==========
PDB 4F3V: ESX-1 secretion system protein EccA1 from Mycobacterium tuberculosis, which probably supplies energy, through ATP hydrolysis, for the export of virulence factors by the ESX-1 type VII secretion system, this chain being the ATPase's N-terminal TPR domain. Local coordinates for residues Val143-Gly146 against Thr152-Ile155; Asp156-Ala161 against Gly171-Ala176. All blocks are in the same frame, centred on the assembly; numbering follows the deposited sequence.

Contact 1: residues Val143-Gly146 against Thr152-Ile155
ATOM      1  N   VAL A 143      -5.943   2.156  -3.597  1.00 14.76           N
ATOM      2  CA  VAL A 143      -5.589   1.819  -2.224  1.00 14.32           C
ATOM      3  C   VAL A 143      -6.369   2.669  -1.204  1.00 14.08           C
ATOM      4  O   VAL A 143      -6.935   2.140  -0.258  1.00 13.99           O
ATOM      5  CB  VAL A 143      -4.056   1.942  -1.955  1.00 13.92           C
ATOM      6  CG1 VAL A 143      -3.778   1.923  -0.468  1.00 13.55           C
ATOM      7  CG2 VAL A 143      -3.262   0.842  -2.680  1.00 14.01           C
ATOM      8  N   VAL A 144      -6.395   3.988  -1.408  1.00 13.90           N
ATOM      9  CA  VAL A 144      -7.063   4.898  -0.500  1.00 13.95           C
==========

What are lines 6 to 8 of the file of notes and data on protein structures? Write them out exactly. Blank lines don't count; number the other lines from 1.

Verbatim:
ATOM      4  O   VAL A 143      -6.935   2.140  -0.258  1.00 13.99           O
ATOM      5  CB  VAL A 143      -4.056   1.942  -1.955  1.00 13.92           C
ATOM      6  CG1 VAL A 143      -3.778   1.923  -0.468  1.00 13.55           C